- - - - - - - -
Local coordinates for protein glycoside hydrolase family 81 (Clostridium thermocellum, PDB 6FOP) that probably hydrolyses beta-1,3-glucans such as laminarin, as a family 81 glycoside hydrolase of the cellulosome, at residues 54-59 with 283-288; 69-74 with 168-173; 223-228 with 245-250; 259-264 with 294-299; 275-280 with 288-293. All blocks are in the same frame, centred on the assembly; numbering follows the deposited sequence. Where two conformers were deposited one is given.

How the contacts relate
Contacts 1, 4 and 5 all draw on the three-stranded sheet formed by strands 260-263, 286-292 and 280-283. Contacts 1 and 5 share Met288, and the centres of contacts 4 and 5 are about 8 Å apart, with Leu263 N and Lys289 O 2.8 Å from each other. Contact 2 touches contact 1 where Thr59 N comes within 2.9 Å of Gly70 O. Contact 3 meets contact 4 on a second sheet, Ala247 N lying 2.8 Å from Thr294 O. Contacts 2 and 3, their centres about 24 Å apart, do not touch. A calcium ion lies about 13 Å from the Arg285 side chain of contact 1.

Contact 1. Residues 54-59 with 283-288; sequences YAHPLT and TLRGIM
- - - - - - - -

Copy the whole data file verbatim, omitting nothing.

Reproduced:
Local coordinates for protein glycoside hydrolase family 81 (Clostridium thermocellum, PDB 6FOP) that probably hydrolyses beta-1,3-glucans such as laminarin, as a family 81 glycoside hydrolase of the cellulosome, at residues 54-59 with 283-288; 69-74 with 168-173; 223-228 with 245-250; 259-264 with 294-299; 275-280 with 288-293. All blocks are in the same frame, centred on the assembly; numbering follows the deposited sequence. Where two conformers were deposited one is given.

How the contacts relate
Contacts 1, 4 and 5 all draw on the three-stranded sheet formed by strands 260-263, 286-292 and 280-283. Contacts 1 and 5 share Met288, and the centres of contacts 4 and 5 are about 8 Å apart, with Leu263 N and Lys289 O 2.8 Å from each other. Contact 2 touches contact 1 where Thr59 N comes within 2.9 Å of Gly70 O. Contact 3 meets contact 4 on a second sheet, Ala247 N lying 2.8 Å from Thr294 O. Contacts 2 and 3, their centres about 24 Å apart, do not touch. A calcium ion lies about 13 Å from the Arg285 side chain of contact 1.

Contact 1. Residues 54-59 with 283-288; sequences YAHPLT and TLRGIM